If you’re a fan of Kim Diehl’s stunning scrap-quilting style, it’s time to celebrate—she’s gone digital! For the first time, a dozen of Kim’s scrappy quilts are now available as ePatterns. Portable, printable, instantly stitchable—download and enjoy a pattern in a matter of minutes!
These newly released ePatterns come from the best-selling book Simple Comforts: 12 Cozy Lap Quilts. One thing Kim’s fans love are her “Pin Points”—clever tips sprinkled throughout the patterns to help quilters easily achieve that charming, down-home feel. Let’s take a look at some of Kim’s just-released ePatterns and learn a few of her tricks for creating her country-style quilts.
“Old-Fashioned Hospitality,” 60½” x 60½”
PIN POINT: Easily Achieving a Folk-Art Look
It’s easy to achieve the look and feel of folk art for any appliqué quilt. As you cut out your appliqué pattern pieces, simply wiggle your scissors slightly as you cut along the traced lines of your shapes. This little trick will transform even the most traditional design into a project with the primitive look of folk art.
Get the “Old-Fashioned Hospitality” pattern.
“All in a Row,” 51½” x 51½”
PIN POINT: Mixing Your Patchwork Prints
I’ve found that the secret to successfully mixing many different prints is to noticeably vary the size and scale of the patterns that are placed next to each other. I place larger and smaller prints together, rather than positioning those of the same scale side by side. If I find that many of my prints are of a similar size, I’ll vary the value of the colors to achieve contrast and add further definition. When my goal is to achieve a finished quilt with a bit of the “make do” look, I toss these guidelines out the window and embrace the less-than-perfect combinations that sometimes result.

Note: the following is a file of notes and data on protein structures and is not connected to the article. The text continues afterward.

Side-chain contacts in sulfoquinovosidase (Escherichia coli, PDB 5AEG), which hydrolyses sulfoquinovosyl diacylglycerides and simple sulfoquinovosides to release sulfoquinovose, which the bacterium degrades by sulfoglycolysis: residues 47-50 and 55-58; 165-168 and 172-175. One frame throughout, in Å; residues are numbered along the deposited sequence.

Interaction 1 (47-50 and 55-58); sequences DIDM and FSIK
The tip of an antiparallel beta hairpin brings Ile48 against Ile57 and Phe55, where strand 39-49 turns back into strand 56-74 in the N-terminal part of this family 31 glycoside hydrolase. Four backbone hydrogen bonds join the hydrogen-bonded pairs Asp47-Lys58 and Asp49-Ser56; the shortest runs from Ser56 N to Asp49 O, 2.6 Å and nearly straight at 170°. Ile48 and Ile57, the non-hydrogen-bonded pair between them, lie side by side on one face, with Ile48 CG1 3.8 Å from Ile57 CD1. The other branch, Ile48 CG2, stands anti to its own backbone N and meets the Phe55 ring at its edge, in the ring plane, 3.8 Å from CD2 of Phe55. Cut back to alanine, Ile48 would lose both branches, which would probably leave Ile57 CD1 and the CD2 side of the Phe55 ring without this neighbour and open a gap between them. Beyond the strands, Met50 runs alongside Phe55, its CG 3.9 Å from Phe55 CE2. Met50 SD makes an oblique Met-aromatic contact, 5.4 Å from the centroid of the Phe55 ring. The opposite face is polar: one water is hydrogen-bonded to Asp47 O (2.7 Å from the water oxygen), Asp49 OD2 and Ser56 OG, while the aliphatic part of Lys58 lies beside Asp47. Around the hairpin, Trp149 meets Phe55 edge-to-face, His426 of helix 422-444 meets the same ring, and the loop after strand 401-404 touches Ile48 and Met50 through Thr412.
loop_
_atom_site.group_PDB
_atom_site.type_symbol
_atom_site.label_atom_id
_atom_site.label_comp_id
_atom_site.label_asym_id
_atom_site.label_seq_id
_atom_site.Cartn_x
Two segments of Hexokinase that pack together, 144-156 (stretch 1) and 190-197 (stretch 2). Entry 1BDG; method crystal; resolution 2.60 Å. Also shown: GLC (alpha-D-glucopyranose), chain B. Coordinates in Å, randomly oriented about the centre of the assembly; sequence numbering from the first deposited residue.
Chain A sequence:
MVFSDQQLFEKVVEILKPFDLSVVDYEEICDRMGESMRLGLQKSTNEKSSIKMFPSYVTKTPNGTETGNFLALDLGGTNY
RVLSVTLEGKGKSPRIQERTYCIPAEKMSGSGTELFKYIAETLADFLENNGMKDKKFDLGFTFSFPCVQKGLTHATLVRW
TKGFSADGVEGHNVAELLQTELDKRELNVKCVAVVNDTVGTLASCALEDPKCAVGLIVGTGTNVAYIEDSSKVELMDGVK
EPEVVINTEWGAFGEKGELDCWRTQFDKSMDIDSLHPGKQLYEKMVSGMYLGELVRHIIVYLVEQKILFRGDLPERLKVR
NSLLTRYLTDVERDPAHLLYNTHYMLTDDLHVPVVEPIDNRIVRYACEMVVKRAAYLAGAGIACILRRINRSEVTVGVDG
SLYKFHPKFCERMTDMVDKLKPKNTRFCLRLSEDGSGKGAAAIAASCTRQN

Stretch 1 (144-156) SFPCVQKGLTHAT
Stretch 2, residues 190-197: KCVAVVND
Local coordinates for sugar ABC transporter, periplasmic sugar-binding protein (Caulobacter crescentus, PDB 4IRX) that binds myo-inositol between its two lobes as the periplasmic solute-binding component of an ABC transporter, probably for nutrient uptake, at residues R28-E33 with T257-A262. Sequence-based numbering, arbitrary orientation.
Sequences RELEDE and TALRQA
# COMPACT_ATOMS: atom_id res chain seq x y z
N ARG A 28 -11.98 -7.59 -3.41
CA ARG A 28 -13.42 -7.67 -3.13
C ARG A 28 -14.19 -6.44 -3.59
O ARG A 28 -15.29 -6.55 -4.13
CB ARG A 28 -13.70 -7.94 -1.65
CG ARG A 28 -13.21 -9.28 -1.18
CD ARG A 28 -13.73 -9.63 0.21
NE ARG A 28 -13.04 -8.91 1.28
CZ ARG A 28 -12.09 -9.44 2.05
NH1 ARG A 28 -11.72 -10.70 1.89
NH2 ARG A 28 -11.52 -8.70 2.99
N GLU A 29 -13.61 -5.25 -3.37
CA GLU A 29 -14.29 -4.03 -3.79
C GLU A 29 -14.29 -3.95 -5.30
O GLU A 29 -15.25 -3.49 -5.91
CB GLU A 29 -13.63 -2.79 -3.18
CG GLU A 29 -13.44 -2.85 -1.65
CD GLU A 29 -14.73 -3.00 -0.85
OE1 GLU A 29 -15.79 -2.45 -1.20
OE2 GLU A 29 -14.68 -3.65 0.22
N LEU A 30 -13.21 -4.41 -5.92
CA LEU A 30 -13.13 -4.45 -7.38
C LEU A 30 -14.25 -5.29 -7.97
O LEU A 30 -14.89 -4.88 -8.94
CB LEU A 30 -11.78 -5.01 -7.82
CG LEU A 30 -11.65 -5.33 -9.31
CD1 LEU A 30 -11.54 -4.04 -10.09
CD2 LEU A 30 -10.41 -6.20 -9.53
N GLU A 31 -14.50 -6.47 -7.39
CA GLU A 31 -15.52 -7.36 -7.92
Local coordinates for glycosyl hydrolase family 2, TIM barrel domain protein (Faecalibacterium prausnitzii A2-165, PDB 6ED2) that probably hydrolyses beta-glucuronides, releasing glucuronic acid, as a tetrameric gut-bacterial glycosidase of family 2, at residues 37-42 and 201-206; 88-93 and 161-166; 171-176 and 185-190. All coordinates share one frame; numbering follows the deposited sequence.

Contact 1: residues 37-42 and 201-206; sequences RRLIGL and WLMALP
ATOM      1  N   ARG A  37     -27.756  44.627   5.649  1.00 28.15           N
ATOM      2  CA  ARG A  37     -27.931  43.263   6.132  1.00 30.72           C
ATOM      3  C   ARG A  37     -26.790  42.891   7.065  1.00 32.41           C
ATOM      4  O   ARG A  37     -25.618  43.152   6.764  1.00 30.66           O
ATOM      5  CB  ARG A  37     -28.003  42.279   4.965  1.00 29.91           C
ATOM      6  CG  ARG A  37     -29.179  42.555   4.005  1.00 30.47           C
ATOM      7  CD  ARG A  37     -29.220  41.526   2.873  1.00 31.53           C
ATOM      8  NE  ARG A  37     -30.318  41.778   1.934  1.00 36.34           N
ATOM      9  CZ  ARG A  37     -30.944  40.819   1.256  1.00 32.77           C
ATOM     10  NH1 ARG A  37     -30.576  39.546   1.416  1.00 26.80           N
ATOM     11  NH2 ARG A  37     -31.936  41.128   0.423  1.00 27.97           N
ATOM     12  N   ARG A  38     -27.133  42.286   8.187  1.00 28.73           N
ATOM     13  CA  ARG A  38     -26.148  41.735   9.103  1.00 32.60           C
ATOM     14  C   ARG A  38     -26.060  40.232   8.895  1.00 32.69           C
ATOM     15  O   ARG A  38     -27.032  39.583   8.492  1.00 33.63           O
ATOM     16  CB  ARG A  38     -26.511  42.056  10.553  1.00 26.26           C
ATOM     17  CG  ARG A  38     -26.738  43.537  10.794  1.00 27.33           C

Get the “All in a Row” pattern.
“Peas in a Pod,” 49½” x 59½”
PIN POINT: Cutting Multiple Paper Pattern Pieces without Pinning
To eliminate pinning freezer-paper layers after the appliqué shape has been traced, try holding the tip of a hot iron to the topmost paper layer at spaced intervals around the shape, at least 1/4″ outside the drawn lines. Hold the iron in place until the layers are fused, and then cut out the shape.
Get the “Peas in a Pod” pattern.
“Serendipity Sampler,” 66½” x 75½”
PIN POINT: Cutting Plaid and Striped Fabrics
When cutting patchwork pieces from plaid and striped fabrics, particularly when they are woven rather than printed, cut them from a single layer of cloth rather than from multiple layers. Align a stripe or straight line from the design of the plaid with the marked lines on your cutting mat to ensure the design is not running at an angle, and make your cuts. If the weave of the cloth isn’t perfectly straight, choose the most dominant line of the pattern as your starting point. The extra moment this step takes will enhance your project with patchwork lines that run straight and true.
Get the “Serendipity Sampler” pattern.
See more of Kim’s new ePatterns in the slideshow below; click on the name of a quilt to get the pattern.
Detail of “Mocha Stars”
What tricks do you use to give a country look to your quilts? Share your ideas in the comments!